Network Solutions (NSI) is the lead investor of a $US13 million injection into a company that hopes to make it easier to find home pages on the World Wide Web.
NSI, Compaq Computer and Amerindo Investment Partners, said yesterday that they will invest approximately $13 million in Centraal, which runs the RealNames service and is based in Palo Alto, California.
Unveiled in March of this year, RealNames enables Web surfers to enter logical names associated with a Web site and avoid guessing a company's URL. The service is based on registered brand and trademark names and is run by a Centraal server. For customers, Centraal charges a fee to register their home pages with RealNames, users, meanwhile, must download a browser plug-in to use the service.
The new investment will be used to add more features to the service and expand its international presence, the companies said.
The announcement comes as Herndon, Virginia-based NSI is rapidly trying to fortify its position as the lead provider of domain names, the mnemonic tags such as ibm.com applied to underlying numerical Internet addresses.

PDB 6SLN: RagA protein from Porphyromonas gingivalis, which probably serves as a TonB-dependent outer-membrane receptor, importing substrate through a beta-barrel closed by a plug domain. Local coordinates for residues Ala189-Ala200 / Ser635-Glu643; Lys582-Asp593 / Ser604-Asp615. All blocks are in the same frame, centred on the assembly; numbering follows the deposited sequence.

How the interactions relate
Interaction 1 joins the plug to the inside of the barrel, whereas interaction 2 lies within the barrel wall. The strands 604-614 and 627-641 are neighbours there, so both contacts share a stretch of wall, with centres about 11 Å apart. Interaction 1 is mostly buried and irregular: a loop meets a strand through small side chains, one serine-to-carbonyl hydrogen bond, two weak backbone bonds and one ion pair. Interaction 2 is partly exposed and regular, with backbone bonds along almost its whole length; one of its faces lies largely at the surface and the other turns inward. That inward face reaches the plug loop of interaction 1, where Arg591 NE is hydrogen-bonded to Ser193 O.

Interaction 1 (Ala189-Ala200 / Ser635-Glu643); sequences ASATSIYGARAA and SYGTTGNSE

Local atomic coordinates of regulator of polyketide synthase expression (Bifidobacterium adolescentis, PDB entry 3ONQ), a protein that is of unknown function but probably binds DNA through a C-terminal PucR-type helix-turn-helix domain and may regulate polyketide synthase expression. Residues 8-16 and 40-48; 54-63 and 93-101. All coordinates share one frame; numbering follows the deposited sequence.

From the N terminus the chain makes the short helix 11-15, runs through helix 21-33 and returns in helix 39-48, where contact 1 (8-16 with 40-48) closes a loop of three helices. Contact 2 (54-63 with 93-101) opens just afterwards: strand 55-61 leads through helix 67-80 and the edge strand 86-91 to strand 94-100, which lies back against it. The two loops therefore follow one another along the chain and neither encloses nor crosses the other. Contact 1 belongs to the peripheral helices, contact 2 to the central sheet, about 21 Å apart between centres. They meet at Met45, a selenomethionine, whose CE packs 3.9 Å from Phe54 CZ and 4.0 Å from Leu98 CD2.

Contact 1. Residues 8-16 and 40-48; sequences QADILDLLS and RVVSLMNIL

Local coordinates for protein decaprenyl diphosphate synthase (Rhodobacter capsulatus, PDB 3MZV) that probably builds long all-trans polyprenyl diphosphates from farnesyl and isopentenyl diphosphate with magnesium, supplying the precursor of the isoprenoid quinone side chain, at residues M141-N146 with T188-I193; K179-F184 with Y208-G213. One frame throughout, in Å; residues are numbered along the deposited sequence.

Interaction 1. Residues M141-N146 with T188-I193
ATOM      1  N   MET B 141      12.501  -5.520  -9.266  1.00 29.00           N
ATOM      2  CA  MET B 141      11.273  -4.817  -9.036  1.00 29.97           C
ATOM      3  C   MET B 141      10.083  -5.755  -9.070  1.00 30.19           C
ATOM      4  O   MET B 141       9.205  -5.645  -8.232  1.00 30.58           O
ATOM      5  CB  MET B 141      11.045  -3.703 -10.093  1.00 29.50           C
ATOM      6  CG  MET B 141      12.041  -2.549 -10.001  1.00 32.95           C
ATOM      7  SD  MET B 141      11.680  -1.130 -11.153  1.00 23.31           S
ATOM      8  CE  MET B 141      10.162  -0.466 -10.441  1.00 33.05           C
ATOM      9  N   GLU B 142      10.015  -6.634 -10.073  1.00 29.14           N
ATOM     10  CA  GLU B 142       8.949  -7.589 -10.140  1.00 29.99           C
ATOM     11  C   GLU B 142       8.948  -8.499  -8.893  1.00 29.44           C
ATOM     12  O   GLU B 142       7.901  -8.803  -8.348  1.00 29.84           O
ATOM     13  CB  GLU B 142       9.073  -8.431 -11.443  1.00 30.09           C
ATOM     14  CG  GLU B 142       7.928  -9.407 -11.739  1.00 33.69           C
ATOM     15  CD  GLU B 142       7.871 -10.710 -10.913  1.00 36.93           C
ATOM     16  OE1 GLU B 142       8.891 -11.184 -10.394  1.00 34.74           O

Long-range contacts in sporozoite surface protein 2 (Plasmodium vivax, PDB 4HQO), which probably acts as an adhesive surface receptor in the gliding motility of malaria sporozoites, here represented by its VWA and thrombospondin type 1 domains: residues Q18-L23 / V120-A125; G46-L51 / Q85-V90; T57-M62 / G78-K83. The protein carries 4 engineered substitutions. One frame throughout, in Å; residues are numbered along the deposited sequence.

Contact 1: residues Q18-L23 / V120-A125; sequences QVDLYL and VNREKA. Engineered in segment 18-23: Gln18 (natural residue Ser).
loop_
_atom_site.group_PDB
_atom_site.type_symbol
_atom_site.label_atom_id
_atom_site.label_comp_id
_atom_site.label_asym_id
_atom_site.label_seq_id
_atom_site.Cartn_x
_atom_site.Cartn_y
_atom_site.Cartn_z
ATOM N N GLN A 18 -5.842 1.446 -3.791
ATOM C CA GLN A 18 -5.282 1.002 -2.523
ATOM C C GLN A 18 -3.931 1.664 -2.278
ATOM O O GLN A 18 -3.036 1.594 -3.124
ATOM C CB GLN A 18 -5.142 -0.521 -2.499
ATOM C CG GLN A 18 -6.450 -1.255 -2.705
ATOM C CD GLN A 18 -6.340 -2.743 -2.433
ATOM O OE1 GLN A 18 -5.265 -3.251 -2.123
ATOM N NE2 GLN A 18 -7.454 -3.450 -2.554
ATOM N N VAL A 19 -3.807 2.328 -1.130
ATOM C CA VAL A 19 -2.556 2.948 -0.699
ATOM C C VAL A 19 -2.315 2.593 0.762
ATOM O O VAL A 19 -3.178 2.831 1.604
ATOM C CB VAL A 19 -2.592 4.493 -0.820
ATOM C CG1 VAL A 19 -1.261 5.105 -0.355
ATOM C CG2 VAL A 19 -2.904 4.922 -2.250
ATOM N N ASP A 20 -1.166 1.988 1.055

NSI, which operates under an agreement with the US government has been at the center of a battle over how to revamp the Domain Name System (DNS). Since NSI controls the .net, .org and, in particular, the popular .com top-level domain, many members in the Internet community argue the company has a monopoly on a valuable resource.
The US government last month agreed to begin transferring management of the DNS to a Los Angeles, California-based not-for-profit company. NSI, meanwhile, will likely become one of several companies offering top-level domains when its agreement with the US government expires in September 2000.
NSI provided few details on what it will gain from its equity investment in Centraal or how it will use the RealNames service.
A statement issued by the companies said NSI sees RealNames as a "complementary service to our registration services business." NSI also said "the value in RealNames is that it drives traffic and navigating to specific Web pages."
One Internet insider had mixed reactions to the NSI-Centraal tie-up, pointing out that the legal framework underpinning trademarks is not international.
"While I applaud the intent, I am somewhat skeptical of the scalability of the RealName concept -- trademarks are not necessarily unique, particularly on a global scale," said David Conrad, former head of one of the regional registries that allocates Internet address space.
"Trademarks are categorised in terms of geography and function, that is Acme can be a trademark simultaneously in Baltimore and in Seattle," Conrad said. "As RealNames become more widely used, there will be more and more trademark conflicts."